I have a large gear having a moment of inertia about it's axis of
0.5Kgm2. If I wanted to accelerate it from static to a rotational
speed of 16 RPM in say, 2 seconds, what torque do I need to apply to a
driving pinion meshed with the gear? The gear ratio is 18:1. Assume
gear mesh efficiency at 100% for this argument.
Any offers?
Thanks

F=m*a (F=m*dv/dt)
translate to "angular world" for comparable formulation
keep careful track of your units
draw a free body diagram...including the gear geometry
find some other students to study / do homework with
get yourself a white board (dry erase)
I hope the homework's due on Monday not Friday but I'm betting on
Friday
If you want to learn mechanics you've got to do a fair number of
problems
get a study aid like Schaum's Outline.....still got mine somewhere
half.com

Example problem....A force of 5 N is applied to the rim of a bicycle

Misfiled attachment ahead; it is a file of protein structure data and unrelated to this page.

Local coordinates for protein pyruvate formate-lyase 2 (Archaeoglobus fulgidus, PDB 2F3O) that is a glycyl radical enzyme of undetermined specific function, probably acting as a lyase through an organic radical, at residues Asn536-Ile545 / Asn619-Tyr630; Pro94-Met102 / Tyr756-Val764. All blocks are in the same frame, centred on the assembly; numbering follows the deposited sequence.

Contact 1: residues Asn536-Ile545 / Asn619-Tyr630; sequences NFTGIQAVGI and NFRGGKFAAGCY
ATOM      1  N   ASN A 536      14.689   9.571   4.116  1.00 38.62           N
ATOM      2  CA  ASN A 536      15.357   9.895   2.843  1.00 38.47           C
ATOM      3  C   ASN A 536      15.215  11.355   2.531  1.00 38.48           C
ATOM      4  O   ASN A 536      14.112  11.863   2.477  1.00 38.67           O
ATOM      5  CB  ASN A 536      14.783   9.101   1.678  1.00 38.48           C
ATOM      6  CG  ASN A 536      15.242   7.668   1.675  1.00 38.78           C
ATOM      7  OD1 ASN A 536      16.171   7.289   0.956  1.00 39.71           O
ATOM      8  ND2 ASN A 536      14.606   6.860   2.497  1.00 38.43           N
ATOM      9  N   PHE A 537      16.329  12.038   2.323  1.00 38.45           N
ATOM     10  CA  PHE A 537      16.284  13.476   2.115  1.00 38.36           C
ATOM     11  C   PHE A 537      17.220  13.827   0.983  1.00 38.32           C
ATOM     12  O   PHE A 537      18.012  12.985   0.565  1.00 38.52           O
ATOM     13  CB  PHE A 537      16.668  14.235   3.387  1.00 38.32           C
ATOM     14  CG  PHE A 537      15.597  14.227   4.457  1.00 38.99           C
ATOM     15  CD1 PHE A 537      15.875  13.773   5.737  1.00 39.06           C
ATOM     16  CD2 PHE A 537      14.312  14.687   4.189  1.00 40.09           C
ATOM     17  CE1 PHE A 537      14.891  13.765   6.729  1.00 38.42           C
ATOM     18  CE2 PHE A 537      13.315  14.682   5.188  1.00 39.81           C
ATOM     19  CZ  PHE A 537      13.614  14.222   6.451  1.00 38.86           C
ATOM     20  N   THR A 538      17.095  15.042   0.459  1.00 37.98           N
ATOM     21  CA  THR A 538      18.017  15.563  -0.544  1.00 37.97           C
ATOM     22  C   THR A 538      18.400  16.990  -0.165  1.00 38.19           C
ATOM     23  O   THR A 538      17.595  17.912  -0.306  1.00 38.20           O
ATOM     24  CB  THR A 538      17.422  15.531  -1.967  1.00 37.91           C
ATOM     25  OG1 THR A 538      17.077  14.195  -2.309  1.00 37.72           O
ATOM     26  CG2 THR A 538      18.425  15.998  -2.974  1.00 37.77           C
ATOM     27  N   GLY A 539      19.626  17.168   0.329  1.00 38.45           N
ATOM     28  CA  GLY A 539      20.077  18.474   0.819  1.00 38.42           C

wheel 0.50 m in diameter. The mass of the wheel is 1.5 kg. What is the
angular acceleration of the wheel?
For straight line things,
Force = mass times acceleration,
and for rotating things,
torque equals moment of inertia (mass analog)
times
angular acceleration (acceleration analog)
Here, the moment of inertia is
I = mr2 = 1.5 kg x (0.25 m)2 = 0.0938 kg.m2
and the torque about the center of the wheel is
t = Fr = (5 N) x (0.25 m) = 1.25 N.m
so the angular acceleration
call it a(ang), of the wheel is
a(ang) = t/I = (1.25 N.m)/(0.0938 kg.m2) = 13.3 rad/s2
That example is not too hard to work through, I don't think.
So next, let's try YOUR problem.
Given, that.... moment of inertia
I = 0.5 kg.m2 and.... angular accel
a(ang) = 2 x pi x 16 / ( 2 x 60) = 0.838 rad/s2
...expressed as radians per second per second
So you can say pretty quickly, that the torque you
need on the gear's axis to spin it up is t = I times a(ang)
and that comes to
t = 0.5 kg.m2 times 0.838 rads/sec2 = 0.419 N.m
The meshing pinion needs to apply eighteen times
less torque if we neglect ITS moment of inertia,
and that would be 0.023 N.m
You can do this.....
Brian W

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